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Table of Contents   
CASE REPORT
Year : 2023  |  Volume : 28  |  Issue : 6  |  Page : 514-516
 

Meconium periorchitis is amenable to prompt radiological diagnosis


1 Department of Pediatric Surgery, Maternity and Children's Hospital (Under Ministry of Health), Najran, Saudi Arabia
2 Department of Radiology, Maternity and Children's Hospital (Under Ministry of Health), Najran, Saudi Arabia

Date of Submission23-Jan-2023
Date of Decision24-Apr-2023
Date of Acceptance23-Jun-2023
Date of Web Publication28-Sep-2023

Correspondence Address:
Rajendran Ramaswamy
Department of Pediatric Surgery, Maternity and Children's Hospital (Under Ministry of Health), PB No. 3600, Najran
Saudi Arabia
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Source of Support: None, Conflict of Interest: None


DOI: 10.4103/jiaps.jiaps_21_23

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   Abstract 


Scrotal swellings in neonates are very common. A 25-day-old male child had right-sided firm, nontender scrotal swelling. Ultrasound scan (USS) diagnosed as meconium periorchitis (MPO). At 70 days of age, repeat USS and plain abdominoscrotal radiograph confirmed MPO, and surgery was avoided. Radiological diagnosis and management of MPO are discussed.


Keywords: Meconium periorchitis, neonatal, scrotal calcification, scrotal swelling, scrotal ultrasound


How to cite this article:
Ramaswamy R, Abdella K, Hegab SM. Meconium periorchitis is amenable to prompt radiological diagnosis. J Indian Assoc Pediatr Surg 2023;28:514-6

How to cite this URL:
Ramaswamy R, Abdella K, Hegab SM. Meconium periorchitis is amenable to prompt radiological diagnosis. J Indian Assoc Pediatr Surg [serial online] 2023 [cited 2023 Nov 28];28:514-6. Available from: https://www.jiaps.com/text.asp?2023/28/6/514/386438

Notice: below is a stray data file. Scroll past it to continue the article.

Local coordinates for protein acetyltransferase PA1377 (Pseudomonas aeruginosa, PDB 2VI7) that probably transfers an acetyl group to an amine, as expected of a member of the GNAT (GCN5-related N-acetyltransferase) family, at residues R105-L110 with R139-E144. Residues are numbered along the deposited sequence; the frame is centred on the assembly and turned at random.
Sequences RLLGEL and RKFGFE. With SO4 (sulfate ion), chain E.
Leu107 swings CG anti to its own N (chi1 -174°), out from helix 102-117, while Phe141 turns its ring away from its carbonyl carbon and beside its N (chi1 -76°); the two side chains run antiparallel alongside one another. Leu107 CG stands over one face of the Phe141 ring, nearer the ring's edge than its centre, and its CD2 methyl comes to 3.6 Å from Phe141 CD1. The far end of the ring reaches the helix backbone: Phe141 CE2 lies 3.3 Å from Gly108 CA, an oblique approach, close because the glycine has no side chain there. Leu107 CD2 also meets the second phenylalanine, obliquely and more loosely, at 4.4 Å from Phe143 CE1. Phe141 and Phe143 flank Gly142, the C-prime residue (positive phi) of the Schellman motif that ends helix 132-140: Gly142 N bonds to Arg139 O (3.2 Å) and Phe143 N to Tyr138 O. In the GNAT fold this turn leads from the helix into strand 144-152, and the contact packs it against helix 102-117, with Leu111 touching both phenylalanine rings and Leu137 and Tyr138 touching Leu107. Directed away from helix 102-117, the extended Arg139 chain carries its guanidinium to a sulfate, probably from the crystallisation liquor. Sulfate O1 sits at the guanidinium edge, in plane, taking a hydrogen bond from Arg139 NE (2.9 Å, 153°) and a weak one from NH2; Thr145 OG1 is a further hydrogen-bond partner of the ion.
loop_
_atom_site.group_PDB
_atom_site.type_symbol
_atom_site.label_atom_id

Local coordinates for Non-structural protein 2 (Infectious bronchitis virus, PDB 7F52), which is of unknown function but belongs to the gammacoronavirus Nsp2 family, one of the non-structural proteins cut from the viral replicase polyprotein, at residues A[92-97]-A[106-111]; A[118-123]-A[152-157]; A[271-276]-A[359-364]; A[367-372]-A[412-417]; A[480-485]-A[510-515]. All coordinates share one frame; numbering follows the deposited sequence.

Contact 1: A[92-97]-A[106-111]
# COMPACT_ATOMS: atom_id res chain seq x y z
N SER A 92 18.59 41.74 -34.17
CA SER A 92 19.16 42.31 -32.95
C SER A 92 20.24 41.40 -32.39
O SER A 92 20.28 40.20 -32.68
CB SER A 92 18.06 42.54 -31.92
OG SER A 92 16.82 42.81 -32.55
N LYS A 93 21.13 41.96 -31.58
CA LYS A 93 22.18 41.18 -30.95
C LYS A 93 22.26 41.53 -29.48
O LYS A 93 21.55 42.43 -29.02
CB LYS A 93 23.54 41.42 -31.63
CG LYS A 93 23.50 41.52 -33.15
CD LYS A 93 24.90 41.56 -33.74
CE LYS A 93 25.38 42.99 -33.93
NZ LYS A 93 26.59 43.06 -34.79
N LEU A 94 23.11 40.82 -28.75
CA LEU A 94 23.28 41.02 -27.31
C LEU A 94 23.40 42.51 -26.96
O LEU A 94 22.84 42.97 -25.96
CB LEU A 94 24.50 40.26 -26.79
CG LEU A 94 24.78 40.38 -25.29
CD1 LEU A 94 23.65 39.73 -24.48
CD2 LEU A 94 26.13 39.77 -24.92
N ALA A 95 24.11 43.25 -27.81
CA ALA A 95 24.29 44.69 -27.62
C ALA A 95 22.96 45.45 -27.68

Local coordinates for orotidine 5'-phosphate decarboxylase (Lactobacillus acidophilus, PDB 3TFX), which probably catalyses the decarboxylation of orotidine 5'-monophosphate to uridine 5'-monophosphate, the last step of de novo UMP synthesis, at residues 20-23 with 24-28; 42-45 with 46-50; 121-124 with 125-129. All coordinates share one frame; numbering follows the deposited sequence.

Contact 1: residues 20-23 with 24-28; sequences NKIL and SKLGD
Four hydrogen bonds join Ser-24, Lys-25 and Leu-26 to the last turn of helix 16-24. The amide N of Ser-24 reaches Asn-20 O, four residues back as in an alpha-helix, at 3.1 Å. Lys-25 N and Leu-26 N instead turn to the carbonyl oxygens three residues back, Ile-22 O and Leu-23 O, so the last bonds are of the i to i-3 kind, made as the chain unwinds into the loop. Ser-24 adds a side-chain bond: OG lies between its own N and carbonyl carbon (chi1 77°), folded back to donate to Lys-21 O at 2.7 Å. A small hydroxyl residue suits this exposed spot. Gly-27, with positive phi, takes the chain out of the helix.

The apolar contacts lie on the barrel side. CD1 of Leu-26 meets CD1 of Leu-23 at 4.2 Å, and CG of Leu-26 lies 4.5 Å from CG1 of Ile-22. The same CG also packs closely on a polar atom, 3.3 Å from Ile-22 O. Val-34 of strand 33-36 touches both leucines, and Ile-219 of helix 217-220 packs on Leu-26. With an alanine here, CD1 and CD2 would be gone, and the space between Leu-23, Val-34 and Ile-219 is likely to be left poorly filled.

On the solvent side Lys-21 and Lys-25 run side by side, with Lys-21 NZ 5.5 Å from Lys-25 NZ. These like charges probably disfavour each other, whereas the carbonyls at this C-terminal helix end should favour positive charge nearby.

Introduction Top


Scrotal swellings in neonates are very common. Hydrocele, inguinoscrotal hernia, hematoma, paratesticular tumors, and testicular torsion are common possibilities. Hydroceles are present in almost 10% of all males at birth.[1] Firm scrotal swelling in the newborn is of serious pathology, which warrants elaborate diagnostic workup and even histopathological confirmation. Occasionally such swelling is amenable to radiological diagnosis and can avert unnecessary surgery. Such a case is highlighted here.


   Case Report Top


A 25-day-old male child was seen in the emergency department (ED) with right-sided scrotal swelling since birth. His gestational age was 38 W, birth weight was 3010 g, and was the product of normal vaginal delivery of G1P1 mother, in another hospital. Mother had pregnancy-induced hypertension and polyhydramnios at 7 months of pregnancy which resolved spontaneously. No fetal abnormality was discovered by an antenatal ultrasound scan (USS). He had no abdominal symptoms and tolerated normal breastfeeding. On examination, he had firm, nontender right testicular swelling.